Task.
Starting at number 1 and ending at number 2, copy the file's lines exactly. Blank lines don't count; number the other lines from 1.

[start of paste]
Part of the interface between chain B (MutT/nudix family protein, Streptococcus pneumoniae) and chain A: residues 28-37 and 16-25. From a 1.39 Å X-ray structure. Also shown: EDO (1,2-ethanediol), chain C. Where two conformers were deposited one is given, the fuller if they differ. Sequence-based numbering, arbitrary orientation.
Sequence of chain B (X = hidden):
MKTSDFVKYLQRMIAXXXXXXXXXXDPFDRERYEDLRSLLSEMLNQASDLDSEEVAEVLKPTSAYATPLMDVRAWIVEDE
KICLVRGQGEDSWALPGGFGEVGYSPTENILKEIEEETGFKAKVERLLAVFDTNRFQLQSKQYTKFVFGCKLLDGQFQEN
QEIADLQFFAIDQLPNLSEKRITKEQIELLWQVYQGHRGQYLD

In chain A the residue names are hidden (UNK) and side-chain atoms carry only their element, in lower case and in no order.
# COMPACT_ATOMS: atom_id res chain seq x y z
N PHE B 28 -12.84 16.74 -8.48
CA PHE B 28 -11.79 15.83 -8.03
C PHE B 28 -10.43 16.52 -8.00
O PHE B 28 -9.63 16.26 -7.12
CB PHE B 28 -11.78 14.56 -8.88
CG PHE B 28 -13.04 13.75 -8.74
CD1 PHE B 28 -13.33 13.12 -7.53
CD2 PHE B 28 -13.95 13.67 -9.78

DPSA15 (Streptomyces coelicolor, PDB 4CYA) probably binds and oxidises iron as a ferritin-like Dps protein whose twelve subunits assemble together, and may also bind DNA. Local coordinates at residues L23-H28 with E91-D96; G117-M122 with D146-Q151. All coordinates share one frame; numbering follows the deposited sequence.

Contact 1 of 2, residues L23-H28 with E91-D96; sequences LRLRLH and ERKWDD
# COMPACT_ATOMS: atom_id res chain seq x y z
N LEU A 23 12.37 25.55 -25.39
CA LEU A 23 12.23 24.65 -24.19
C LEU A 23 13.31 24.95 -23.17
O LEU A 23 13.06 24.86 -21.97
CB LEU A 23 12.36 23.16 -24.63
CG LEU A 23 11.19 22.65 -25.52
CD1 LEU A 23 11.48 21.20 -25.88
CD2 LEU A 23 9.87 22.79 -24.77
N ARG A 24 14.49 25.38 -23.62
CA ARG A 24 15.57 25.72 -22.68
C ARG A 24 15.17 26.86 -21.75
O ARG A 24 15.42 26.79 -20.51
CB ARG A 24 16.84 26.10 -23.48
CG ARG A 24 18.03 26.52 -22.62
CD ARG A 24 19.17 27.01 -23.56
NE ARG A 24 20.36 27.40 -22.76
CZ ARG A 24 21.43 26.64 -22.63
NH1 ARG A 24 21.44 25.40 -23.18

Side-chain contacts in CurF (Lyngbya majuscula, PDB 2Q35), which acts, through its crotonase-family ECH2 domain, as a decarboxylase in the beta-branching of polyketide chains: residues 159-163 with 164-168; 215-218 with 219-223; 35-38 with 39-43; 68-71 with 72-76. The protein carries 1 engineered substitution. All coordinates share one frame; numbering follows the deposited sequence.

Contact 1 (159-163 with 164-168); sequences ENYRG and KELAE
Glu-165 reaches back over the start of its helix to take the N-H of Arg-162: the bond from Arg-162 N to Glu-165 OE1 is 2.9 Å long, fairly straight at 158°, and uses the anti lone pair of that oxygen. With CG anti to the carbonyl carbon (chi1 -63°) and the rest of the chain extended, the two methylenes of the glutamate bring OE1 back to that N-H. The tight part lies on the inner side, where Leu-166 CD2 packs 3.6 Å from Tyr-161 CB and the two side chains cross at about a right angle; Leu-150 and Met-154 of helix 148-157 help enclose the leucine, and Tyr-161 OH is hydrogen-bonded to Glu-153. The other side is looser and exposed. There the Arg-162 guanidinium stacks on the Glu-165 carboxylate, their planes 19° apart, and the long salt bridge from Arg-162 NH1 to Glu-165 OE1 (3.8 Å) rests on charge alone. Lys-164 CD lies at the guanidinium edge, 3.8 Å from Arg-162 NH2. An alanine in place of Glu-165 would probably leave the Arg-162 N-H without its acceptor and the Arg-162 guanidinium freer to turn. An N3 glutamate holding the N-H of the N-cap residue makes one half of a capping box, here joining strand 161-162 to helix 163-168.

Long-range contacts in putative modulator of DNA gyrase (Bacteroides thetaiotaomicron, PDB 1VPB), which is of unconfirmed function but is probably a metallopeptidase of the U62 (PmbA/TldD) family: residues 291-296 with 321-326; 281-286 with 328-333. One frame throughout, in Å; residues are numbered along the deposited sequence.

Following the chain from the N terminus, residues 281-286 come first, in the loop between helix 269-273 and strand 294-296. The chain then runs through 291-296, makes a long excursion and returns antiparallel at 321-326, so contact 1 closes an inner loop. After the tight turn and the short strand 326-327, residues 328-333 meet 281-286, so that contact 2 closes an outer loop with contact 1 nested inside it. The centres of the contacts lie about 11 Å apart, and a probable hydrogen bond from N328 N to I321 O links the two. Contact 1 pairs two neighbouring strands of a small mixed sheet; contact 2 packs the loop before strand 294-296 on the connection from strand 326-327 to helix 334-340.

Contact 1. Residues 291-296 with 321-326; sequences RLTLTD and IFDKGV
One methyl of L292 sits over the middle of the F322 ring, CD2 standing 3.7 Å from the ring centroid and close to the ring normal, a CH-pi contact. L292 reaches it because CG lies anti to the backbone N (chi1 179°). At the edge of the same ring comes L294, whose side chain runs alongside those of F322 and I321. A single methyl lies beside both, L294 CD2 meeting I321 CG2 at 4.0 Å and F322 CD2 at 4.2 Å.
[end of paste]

Part of the interface between chain B (MutT/nudix family protein, Streptococcus pneumoniae) and chain A: residues 28-37 and 16-25. From a 1.39 Å X-ray structure. Also shown: EDO (1,2-ethanediol), chain C. Where two conformers were deposited one is given, the fuller if they differ. Sequence-based numbering, arbitrary orientation.
Sequence of chain B (X = hidden):